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Recent developments in proteomics have enabled signaling studies where >10,000 phosphosites can be routinely identified and quantified. Yet, current analyses are limited in throughput, reproducibility, and robustness, hampering experiments that involve multiple perturbations, such as those needed to map kinase-substrate relationships, capture pathway crosstalks, and network inference analysis. To address these challenges, we introduce rapid-robotic-phosphoproteomics (R2-P2), an end-to-end automated method that uses magnetic particles to process protein extracts to deliver mass spectrometry-ready phosphopeptides. R2-P2 is robust, versatile, high-throughput, and achieves higher sensitivity than classical protocols. To showcase the method, we applied it, in combination with data-independent acquisition mass spectrometry, to study signaling dynamics in the mitogen-activated protein kinase (MAPK) pathway in yeast. Our results reveal broad and specific signaling events along the mating, the high-osmolarity glycerol, and the invasive growth branches of the MAPK pathway, with robust phosphorylation of downstream regulatory proteins and transcription factors. Our method facilitates large-scale signaling studies involving hundreds of perturbations opening the door to systems-level studies aiming to capture signaling complexity.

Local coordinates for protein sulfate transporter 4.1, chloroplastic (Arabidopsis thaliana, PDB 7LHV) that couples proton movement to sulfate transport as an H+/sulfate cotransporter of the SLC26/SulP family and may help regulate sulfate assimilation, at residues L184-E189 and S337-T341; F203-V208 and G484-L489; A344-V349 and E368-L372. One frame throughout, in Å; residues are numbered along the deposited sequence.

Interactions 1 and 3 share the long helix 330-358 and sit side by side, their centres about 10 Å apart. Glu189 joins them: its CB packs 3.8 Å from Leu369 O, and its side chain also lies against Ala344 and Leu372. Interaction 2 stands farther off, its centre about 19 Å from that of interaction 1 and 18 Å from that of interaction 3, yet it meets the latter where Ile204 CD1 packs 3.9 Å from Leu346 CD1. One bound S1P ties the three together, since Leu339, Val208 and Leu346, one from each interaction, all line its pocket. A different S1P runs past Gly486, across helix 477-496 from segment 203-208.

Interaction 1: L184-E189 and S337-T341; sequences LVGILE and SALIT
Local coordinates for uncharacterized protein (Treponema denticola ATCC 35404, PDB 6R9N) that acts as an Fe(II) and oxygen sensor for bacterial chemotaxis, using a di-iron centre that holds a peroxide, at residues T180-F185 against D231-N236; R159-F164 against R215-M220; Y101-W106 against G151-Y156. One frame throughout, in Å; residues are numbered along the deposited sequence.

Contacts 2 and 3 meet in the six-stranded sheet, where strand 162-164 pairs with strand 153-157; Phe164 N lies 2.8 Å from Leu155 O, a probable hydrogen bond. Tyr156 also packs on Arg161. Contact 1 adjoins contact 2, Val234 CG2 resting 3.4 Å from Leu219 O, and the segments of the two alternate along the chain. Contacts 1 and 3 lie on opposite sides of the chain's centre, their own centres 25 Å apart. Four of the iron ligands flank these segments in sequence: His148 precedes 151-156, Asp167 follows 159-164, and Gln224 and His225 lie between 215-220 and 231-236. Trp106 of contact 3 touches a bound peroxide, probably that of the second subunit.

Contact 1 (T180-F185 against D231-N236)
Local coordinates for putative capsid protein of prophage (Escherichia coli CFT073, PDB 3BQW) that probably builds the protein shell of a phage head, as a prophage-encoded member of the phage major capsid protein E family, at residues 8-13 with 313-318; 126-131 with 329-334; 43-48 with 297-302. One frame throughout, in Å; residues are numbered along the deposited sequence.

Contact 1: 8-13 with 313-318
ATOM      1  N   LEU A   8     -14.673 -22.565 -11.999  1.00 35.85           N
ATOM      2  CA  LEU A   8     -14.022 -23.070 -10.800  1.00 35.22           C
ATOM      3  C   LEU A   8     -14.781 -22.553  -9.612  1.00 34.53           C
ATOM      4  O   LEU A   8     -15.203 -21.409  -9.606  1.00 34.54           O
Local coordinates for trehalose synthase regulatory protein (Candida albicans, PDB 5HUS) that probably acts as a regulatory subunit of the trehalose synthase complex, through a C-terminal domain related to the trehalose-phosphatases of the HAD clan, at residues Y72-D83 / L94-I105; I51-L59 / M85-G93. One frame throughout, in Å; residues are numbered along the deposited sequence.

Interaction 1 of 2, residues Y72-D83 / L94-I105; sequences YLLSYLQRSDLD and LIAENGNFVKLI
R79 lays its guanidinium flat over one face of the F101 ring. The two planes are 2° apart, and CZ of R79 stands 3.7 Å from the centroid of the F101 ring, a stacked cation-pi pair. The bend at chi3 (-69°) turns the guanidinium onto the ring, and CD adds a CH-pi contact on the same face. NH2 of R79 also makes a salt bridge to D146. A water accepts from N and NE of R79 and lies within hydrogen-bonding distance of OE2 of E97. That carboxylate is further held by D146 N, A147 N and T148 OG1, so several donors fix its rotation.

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The understanding and management of Wilson disease (WD) have dramatically improved since the first description of the disease by K. Wilson more than a century ago. However, the persistent long delay between the first symptoms and diagnosis emphasizes challenges in diagnosing earlier this copper overload disorder. As a treatable disease, WD should be detected early in the course of the disease by any health professionals at any care level, but the rare prevalence of the disease explains the lack of awareness of referring physicians. The most important challenge is to train physicians to recognize atypical or rare symptoms of WD that will lead to discuss the diagnosis more systematically. Atypia can come from the age of onset, the liver [non-alcoholic steatohepatitis (NASH) presentation], the central or peripheral nervous system (neuropathy, epilepsy, sleep disorders…) or may be due to lesions of other organs (renal manifestations, osteo-articular disorders or endocrine disturbances). Isolated biological anomalies, rare radiological findings or inadequate interpretation of copper test may also lead to misdiagnosis. The second challenge is to confirm the diagnosis faster and more effectively so as not to delay the initiation of treatment, and expand family screening as the genetic prevalence is higher than previously expected. Generalization of the exchangeable copper assay and the next generation sequencing (NGS) are two promising ways to overcome this ultimate challenge. By drawing attention to the earliest and rare symptoms and to new biomarkers and diagnostic tools, we hope that this article will increase diagnostic awareness and reduce delays so that patients can start their treatment earlier in the course of the illness and thus have a better disease prognosis.